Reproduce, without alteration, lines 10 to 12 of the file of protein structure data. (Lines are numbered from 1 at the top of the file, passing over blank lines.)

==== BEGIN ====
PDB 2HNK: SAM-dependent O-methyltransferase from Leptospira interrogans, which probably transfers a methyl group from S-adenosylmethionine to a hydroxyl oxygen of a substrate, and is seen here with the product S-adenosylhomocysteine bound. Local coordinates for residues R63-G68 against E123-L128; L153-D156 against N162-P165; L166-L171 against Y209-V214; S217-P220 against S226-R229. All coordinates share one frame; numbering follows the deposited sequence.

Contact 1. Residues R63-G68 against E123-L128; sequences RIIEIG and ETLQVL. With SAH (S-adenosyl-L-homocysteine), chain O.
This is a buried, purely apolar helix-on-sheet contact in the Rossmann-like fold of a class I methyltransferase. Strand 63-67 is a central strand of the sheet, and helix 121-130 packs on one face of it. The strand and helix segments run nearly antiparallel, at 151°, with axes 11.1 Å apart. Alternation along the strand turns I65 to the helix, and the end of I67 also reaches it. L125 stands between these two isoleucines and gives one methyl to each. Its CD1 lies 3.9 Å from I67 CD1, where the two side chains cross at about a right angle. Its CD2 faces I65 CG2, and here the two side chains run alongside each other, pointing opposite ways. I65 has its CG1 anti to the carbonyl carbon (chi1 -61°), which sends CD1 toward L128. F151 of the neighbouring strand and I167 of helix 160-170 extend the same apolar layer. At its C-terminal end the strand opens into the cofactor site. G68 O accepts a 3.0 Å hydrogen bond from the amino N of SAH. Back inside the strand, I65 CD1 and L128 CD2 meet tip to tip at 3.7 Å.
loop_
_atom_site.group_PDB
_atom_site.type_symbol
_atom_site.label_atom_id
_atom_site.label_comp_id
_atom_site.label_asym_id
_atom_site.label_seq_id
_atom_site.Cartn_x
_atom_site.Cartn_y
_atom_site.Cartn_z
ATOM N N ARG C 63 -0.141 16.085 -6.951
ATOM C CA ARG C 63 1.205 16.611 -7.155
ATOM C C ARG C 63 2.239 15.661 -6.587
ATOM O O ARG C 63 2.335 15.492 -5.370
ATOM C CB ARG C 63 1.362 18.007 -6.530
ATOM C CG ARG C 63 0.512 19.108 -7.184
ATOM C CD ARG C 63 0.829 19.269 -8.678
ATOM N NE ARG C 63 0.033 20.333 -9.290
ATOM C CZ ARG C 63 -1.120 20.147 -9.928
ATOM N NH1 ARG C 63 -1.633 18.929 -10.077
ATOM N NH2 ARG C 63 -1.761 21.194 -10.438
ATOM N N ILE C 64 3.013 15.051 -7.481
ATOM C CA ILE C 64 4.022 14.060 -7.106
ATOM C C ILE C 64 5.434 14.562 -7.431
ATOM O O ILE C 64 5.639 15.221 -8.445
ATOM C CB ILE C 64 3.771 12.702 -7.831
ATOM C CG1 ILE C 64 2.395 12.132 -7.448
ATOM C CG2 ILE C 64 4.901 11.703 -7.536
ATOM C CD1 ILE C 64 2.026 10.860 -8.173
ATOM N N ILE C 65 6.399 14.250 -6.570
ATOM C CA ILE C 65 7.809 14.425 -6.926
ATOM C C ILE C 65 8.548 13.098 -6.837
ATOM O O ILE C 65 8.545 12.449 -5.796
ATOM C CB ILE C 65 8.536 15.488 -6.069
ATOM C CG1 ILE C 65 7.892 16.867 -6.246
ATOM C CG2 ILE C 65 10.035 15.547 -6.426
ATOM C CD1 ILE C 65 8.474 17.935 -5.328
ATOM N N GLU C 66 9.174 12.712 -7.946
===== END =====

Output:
_atom_site.label_seq_id
_atom_site.Cartn_x
_atom_site.Cartn_y